The American Rescue Plan is a chance to improve affordable housing, panelists said Tuesday. (Photo by Matt Donders on Unsplash)
The American Rescue Plan’s housing assistance gives the Des Moines metro area a chance to address affordable housing issues long neglected by voters and to some extent local officials, Greater Des Moines Partnership panelists said Tuesday.
“We’re in a watershed moment right here and nationally,” said Kris Saddoris, vice president for multifamily development at Hubbell Realty Co. “The American Rescue Plan money is a generational opportunity and I guarantee you I am running towards that. This is crazy money. We have a huge opportunity.”
The American Rescue Plan, backed by President Joe Biden and Congress as a form of pandemic relief, contains a list of housing initiatives. Included in the spending: $21.5 billion in emergency rental assistance, $10 billion for a homeowner assistance fund, $5 billion for emergency housing vouchers, and $5 billion to assist homeless people.
As major developments take shape in the metro area, developers need to simultaneously address the housing needs of people who will work in the new facilities, speakers said. And local officials need to know that affordable housing isn’t just a problem for Des Moines, the capital city in the middle of the metro area.
Teree Caldwell-Johnson is a former Ames assistant city manager and former Polk County manager who now runs Oakridge Neighborhood, a large subsidized housing complex in central Des Moines.
Caldwell-Johnson said affordable housing has struggled going back to the early 1960s, when voters rejected two referenda designed to do something about the shortage.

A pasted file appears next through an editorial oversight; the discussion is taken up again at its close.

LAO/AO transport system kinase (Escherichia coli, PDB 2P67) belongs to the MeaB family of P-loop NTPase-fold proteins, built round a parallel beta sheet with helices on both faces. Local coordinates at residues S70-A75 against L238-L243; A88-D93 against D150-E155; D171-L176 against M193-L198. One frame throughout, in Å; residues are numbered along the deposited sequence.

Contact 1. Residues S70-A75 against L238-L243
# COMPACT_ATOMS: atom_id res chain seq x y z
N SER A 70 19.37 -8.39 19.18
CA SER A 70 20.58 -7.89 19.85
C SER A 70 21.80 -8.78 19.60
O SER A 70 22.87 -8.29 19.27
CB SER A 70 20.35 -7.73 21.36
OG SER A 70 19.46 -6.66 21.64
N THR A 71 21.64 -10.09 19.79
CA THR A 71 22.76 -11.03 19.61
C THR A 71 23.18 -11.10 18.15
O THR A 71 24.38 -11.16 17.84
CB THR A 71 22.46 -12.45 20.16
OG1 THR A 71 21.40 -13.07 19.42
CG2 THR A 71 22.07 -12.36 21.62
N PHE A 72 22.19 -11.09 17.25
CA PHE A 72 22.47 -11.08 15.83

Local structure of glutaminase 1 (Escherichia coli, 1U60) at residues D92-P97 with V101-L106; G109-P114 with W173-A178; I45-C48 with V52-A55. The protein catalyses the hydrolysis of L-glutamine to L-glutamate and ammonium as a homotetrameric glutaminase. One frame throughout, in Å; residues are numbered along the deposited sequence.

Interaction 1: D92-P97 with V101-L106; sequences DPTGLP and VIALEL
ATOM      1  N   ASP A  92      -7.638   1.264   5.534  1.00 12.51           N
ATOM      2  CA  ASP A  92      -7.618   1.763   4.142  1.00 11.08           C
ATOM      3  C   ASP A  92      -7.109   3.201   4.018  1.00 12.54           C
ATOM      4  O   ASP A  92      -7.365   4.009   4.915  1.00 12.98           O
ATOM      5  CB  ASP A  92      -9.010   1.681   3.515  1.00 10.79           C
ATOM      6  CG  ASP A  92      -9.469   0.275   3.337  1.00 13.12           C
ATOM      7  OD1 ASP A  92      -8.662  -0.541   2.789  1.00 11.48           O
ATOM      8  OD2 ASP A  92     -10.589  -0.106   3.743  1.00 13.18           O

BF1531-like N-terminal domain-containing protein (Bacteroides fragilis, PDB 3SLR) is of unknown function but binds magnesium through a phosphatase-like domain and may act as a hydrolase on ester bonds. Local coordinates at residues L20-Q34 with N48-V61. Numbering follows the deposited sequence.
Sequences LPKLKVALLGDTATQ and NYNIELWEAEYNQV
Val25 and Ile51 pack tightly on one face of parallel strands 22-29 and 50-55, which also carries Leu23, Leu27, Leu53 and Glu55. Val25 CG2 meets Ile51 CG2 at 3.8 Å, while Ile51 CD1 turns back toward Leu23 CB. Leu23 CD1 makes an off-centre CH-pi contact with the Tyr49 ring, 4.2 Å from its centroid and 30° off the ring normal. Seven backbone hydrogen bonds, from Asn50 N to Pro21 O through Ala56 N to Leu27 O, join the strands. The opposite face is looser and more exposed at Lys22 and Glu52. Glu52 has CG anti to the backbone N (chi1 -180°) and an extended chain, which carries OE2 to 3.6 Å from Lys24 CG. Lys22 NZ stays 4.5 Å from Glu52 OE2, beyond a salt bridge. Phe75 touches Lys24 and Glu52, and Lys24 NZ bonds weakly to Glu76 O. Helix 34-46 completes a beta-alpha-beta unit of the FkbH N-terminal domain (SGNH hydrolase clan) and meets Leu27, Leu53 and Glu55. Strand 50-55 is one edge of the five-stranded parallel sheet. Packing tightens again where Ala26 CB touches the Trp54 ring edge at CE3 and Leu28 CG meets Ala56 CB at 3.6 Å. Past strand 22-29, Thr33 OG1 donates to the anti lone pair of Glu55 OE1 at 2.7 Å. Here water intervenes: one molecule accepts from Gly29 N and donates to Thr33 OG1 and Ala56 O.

Voters twice rejected public housing
“For whatever reason, our community determined that we did not want public housing,” Caldwell-Johnson said. She added that church leaders applied for the federal support that started Oakridge.
“I think it’s interesting that 50 years hence, one of the top issues we’re discussing in our communities is affordable housing in a place where we said we didn’t need it. We didn’t want it. We’ve come full circle,” Caldwell-Johnson said.
In addition to making sure workers taking jobs at megadevelopments have an affordable place to live, Caldwell-Johnson, a long-time Des Moines school board member, said the community needs to assure schools are planned to serve the new families.
As leaders of the Des Moines Area Regional Transit Authority have pointed out for years, affordable housing should be located near large employment centers like Jordan Creek Town Center, but it isn’t. It also is important for public transit to be properly funded to serve workers commuting to jobs, they have said.
Some job sites lack local affordable housing
Caldwell-Johnson said the urban core has 15% fewer jobs than it needs, and the suburbs have a surplus of 9%. “But where’s the affordable housing in the suburbs? We don’t have any,” Caldwell-Johnson said. “So we have people living in the urban core, having to use public transit and a variety of means to get to work to these jobs that are being developed in the suburbs with no hope of affordable housing being developed in those parts of the community,” Caldwell-Johnson said.
Local officials are discussing those issues, she added.
I think it’s interesting that 50 years hence, one of the top issues we’re discussing in our communities is affordable housing in a place where we said we didn’t need it.
– Teree Caldwell-Johnson, CEO, Oakridge Neighborhood
Consultant studies have suggested the Des Moines area needs 20,000 more affordable housing units.
Lance Henning, president and executive director of Greater Des Moines Habitat for Humanity, said other cities have worked through zoning and other measures to make it easier to build affordable housing.
Tuesday’s session was moderated by Matt Hauge of the Polk County Housing Trust Fund. This podcast explores related issues.
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